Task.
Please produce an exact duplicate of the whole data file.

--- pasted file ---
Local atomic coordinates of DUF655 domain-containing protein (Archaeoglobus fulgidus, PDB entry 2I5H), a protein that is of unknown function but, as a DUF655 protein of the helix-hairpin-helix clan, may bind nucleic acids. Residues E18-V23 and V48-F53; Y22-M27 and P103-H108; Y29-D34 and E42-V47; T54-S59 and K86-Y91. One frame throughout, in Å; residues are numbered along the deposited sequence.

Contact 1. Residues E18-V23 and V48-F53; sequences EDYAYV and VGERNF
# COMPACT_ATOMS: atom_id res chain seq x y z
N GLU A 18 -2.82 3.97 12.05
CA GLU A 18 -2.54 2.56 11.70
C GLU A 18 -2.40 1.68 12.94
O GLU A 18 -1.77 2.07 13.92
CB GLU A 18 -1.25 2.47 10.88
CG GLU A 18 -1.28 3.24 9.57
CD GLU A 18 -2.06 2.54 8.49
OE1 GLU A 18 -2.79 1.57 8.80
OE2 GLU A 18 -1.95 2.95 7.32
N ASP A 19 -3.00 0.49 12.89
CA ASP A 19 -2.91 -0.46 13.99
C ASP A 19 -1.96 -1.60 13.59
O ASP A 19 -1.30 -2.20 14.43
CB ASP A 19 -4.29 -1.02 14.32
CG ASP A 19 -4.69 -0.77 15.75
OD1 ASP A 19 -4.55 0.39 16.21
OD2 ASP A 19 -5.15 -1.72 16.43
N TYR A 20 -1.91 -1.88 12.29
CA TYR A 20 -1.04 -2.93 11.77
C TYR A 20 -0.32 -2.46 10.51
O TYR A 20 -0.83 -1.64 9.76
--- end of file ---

Local atomic coordinates of DUF655 domain-containing protein (Archaeoglobus fulgidus, PDB entry 2I5H), a protein that is of unknown function but, as a DUF655 protein of the helix-hairpin-helix clan, may bind nucleic acids. Residues E18-V23 and V48-F53; Y22-M27 and P103-H108; Y29-D34 and E42-V47; T54-S59 and K86-Y91. One frame throughout, in Å; residues are numbered along the deposited sequence.

Contact 1. Residues E18-V23 and V48-F53; sequences EDYAYV and VGERNF
# COMPACT_ATOMS: atom_id res chain seq x y z
N GLU A 18 -2.82 3.97 12.05
CA GLU A 18 -2.54 2.56 11.70
C GLU A 18 -2.40 1.68 12.94
O GLU A 18 -1.77 2.07 13.92
CB GLU A 18 -1.25 2.47 10.88
CG GLU A 18 -1.28 3.24 9.57
CD GLU A 18 -2.06 2.54 8.49
OE1 GLU A 18 -2.79 1.57 8.80
OE2 GLU A 18 -1.95 2.95 7.32
N ASP A 19 -3.00 0.49 12.89
CA ASP A 19 -2.91 -0.46 13.99
C ASP A 19 -1.96 -1.60 13.59
O ASP A 19 -1.30 -2.20 14.43
CB ASP A 19 -4.29 -1.02 14.32
CG ASP A 19 -4.69 -0.77 15.75
OD1 ASP A 19 -4.55 0.39 16.21
OD2 ASP A 19 -5.15 -1.72 16.43
N TYR A 20 -1.91 -1.88 12.29
CA TYR A 20 -1.04 -2.93 11.77
C TYR A 20 -0.32 -2.46 10.51
O TYR A 20 -0.83 -1.64 9.76